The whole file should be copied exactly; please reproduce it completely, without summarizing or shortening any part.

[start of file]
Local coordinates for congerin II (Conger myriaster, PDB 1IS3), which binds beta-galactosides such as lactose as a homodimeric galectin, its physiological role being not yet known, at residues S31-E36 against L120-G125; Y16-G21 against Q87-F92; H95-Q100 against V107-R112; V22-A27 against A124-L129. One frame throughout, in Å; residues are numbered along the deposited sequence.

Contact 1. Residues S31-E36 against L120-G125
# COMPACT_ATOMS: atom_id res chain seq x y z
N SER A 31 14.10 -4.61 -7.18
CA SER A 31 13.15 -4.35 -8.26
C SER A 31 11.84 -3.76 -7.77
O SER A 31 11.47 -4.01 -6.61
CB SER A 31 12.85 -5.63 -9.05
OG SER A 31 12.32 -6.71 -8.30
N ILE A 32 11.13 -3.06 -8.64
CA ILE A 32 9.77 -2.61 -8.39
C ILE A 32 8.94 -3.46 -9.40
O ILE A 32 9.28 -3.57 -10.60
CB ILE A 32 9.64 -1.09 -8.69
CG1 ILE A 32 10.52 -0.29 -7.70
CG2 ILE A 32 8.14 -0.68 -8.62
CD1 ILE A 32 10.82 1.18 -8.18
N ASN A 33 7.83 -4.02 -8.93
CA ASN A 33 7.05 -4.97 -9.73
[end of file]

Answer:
Local coordinates for congerin II (Conger myriaster, PDB 1IS3), which binds beta-galactosides such as lactose as a homodimeric galectin, its physiological role being not yet known, at residues S31-E36 against L120-G125; Y16-G21 against Q87-F92; H95-Q100 against V107-R112; V22-A27 against A124-L129. One frame throughout, in Å; residues are numbered along the deposited sequence.

Contact 1. Residues S31-E36 against L120-G125
# COMPACT_ATOMS: atom_id res chain seq x y z
N SER A 31 14.10 -4.61 -7.18
CA SER A 31 13.15 -4.35 -8.26
C SER A 31 11.84 -3.76 -7.77
O SER A 31 11.47 -4.01 -6.61
CB SER A 31 12.85 -5.63 -9.05
OG SER A 31 12.32 -6.71 -8.30
N ILE A 32 11.13 -3.06 -8.64
CA ILE A 32 9.77 -2.61 -8.39
C ILE A 32 8.94 -3.46 -9.40
O ILE A 32 9.28 -3.57 -10.60
CB ILE A 32 9.64 -1.09 -8.69
CG1 ILE A 32 10.52 -0.29 -7.70
CG2 ILE A 32 8.14 -0.68 -8.62
CD1 ILE A 32 10.82 1.18 -8.18
N ASN A 33 7.83 -4.02 -8.93
CA ASN A 33 7.05 -4.97 -9.73